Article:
Safety must always be at the forefront of the wingshooter. I once hosted a trip out West to a hunting lodge. We were hunting upland birds on the open prairie where there were very few trees. It was mostly rolling hills and a few river bottoms. I was matched up with a novice shooter who was very excited about his first bird hunt in Montana. The terrain was wide open, and I thought it would be perfectly suited for this gentleman’s first hunt. It was just he and I, a guide, and his dogs.

The hunt started out wonderfully. We shot a few birds early in our hunt, and soon after lunch, we were approaching our limit. My partner was anxious to bag his limit of birds for the day. Pretty soon, the dogs locked up on point. Next thing we knew, a group of huns (Hungarian partridges) flushed out of the prairie. Birds were flying in all directions. In the midst of the action, a few of them flushed behind us. My partner, who had reloaded his gun quickly after the first rush of birds, was already swinging his barrels back behind us. I can still remember looking back over my shoulder as he swung his gun barrels directly across the chest of our guide. Our guide’s face went white as he put up his hands and shouted, Don’t shoot! It was a scary moment. Some ten years later, I can still see the look on our guide’s face. Luckily, no one was hurt, but it was a lesson to all of us. No matter how open the cover and how safe it seems, you must always be in control of your gun barrels. Always put safety first, and always err on the side of caution.

Learn the rules and procedures for safely handling a shotgun.

2

Understand the difference the between a shotgun and a rifle

MANY NEW CLIENTS WHO COME TO AN ORVIS WING SHOOTING School have had some basic introduction to firearms. More often than not, they were taught the basics with a BB gun or a .22 rifle. While this may be helpful initially, it’s very important to understand that the rifle and shotgun are vastly different implements, especially in terms of ballistics and shooting technique.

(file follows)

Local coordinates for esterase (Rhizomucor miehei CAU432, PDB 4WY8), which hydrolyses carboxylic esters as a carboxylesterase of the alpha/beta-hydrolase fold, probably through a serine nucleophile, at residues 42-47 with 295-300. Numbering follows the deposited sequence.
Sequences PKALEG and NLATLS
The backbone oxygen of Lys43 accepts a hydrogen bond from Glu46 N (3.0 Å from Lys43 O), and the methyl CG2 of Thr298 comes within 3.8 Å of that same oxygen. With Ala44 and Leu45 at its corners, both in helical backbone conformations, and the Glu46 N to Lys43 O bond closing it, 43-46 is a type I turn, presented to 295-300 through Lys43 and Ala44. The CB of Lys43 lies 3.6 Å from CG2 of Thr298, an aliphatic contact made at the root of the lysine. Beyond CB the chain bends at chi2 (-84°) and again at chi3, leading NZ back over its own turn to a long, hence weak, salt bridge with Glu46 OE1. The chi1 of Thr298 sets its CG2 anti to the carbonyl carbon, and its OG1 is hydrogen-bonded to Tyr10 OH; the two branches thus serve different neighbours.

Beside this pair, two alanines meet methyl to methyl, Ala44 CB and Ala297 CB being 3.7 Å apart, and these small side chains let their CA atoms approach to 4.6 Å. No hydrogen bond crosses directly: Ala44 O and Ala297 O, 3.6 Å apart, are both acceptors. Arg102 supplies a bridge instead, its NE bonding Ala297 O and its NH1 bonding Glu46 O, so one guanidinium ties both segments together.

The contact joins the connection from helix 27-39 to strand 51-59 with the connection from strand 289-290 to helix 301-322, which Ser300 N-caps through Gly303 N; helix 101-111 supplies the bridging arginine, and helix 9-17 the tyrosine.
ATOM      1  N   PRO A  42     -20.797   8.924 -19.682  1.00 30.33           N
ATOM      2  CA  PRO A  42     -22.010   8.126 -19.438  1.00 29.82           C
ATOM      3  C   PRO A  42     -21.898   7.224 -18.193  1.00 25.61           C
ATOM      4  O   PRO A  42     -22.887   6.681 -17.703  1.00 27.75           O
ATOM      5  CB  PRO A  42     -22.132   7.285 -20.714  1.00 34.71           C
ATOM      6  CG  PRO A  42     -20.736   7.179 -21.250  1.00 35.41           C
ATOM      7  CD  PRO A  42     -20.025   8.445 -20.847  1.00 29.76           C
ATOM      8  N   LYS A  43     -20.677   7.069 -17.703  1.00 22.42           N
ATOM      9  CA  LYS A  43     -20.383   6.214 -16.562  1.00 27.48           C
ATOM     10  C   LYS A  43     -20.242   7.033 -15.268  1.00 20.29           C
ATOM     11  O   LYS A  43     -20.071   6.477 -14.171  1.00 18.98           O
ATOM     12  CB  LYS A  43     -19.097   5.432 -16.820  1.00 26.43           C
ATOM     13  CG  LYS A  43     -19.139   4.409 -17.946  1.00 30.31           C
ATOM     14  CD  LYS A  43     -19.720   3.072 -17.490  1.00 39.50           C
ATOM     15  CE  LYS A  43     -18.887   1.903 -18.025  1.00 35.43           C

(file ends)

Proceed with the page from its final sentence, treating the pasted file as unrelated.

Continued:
I love a good Western, but Hollywood tends to romanticize the Old West. Movies often portray cowboys riding hard on a sun-baked western landscape shooting their rifles with deadly accuracy. Truthfully, many of the shots we see in the movies are next to impossible to pull off.

Let’s begin with ballistics. A rifle shoots a single projectile, and a shotgun shoots multiple projectiles. Think of your shotgun as shooting a swarm of smaller pellets toward the target. In a sense, you are trying to blanket—or cover—the target with a mass of pellets.

The shotgun shoots a swarm of pellets, often called a shot string. The rifle shoots a single projectile. (Photo courtesy of Browning)

The rifle is better suited for long-range targets that are stationary or moving slowly. The shotgun, due to its spread of smaller pellets, is better suited for close-range targets that are moving quickly. This swarm of pellets allows room for error when shooting at fast-flying targets such as upland birds or running rabbits. This margin of error is the main reason the bird hunter uses a shotgun to take small game.

Also, it’s important to note that the techniques for shooting a rifle and shotgun are vastly different. A rifle bullet typically flies faster and farther than shotgun pellets. On a long-range target that is standing still, the shooter usually has time to take a solid rest and aim carefully.

A shotgun is best suited for targets that flush without warning and fly or run quickly away. There is certainly no time to rest the shotgun and aim at a bird rocketing through the air. When shooting moving targets, it’s best to focus on the bird and simply point the barrel at the target. In the time it takes to aim at a fast-moving target, the opportunity will be lost. The successful wingshooter concentrates on the target, not his sights, and trusts that the spread of pellets will cover where his eyes are focused. There will be more detailed tips on shotgun shells, patterns, and techniques in later chapters, but it is important to understand the differences between the rifle and the shotgun.